Link to on-line article: Independence at Work might reduce Autism symptoms in Adults
More independent work environments may lead to reduced autism symptoms and improve daily living in adults with autism spectrum disorders, according to a new study.
Past research has focused mostly on children, the authors wrote in the introduction, even though ASD increasingly is recognized as a lifelong disorder.
Researchers at Vanderbilt University in Nashville, Tenn., and the University of Wisconsin-Madison studied 153 adults with autism and found greater vocational independence and engagement led to improvements in core features of ASD, other problem behaviors and the ability to complete activities of daily living.
“We found that if you put the person with autism in a more independent vocational placement, this led to measurable improvements in their behaviors and daily living skills overall,” lead author Julie Lounds Taylor, PhD, assistant professor of pediatrics and special education and Vanderbilt Kennedy Center investigator, said in a news release. “One core value in the disability community and at the Vanderbilt Kennedy Center is placing people with disabilities in the most inclusive environments possible. In addition, this study gives us evidence that increasing the level of independence in an employment or vocational setting can lead to improvements in autism symptoms and other associated behaviors.”
The findings were published in the November 2013 issue of the Journal of Autism and Developmental Disorders.
The average age of study participants was 30.2 years, and they were part of a larger longitudinal study on adolescents and adults with ASD. Data were collected at two time points separated by 5.5 years.
The investigators looked at autism symptoms such as restricted interests, repetitive behaviors, communication impairments and difficulties with social interactions and found the degree of independence in vocational activities was uniquely related to subsequent changes in autism symptoms, other problem behaviors and activities of daily living.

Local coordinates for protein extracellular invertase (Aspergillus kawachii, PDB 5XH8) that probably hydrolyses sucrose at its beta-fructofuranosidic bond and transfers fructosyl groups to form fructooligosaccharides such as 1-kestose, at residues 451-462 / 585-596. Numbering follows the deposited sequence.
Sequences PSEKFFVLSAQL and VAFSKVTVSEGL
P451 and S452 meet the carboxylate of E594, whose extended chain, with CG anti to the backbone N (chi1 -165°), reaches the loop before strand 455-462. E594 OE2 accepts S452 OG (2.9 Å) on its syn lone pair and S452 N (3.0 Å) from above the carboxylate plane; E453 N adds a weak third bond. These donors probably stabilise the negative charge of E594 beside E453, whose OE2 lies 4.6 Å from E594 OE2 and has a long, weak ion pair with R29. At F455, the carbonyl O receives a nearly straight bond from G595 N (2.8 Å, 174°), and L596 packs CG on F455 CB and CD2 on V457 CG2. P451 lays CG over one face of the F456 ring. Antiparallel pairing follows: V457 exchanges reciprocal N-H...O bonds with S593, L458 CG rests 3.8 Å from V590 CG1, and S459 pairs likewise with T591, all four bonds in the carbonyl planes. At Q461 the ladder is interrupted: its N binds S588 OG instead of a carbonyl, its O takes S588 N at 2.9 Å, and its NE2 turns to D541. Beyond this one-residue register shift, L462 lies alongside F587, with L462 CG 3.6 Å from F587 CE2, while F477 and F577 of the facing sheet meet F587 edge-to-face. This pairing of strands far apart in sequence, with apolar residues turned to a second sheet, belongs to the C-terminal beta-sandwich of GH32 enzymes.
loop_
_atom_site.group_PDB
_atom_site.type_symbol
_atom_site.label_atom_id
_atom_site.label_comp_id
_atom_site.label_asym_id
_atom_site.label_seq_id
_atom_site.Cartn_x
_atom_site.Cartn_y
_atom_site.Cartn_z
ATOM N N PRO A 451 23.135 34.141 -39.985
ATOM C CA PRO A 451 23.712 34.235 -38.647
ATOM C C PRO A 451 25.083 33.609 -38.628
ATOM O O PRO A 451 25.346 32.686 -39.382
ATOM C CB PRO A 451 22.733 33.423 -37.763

The results provide preliminary evidence employment may be therapeutic in the development of adults with autism, the authors found. Similar to typically developing adults, vocational activities may serve as a mechanism for providing cognitive and social stimulations and enhance well-being and quality of life.
“Given the prevalence of autism, now one in 88 children, we must continue to examine the factors that promote well-being and quality of life for adults with autism and other disabilities as a whole,” Taylor said in the release.
Underemployment is a common phenomenon among adults with autism, the authors wrote, with about half of adults with ASD primarily spending their days with little community contact and in segregated work or activity settings. This research highlights the importance of employment programs for adults with autism and stresses the need for more intervention programming for this population, according to Taylor.
The study was supported by grants from Autism Speaks, the National Institute on Aging and the National Institute of Mental Health.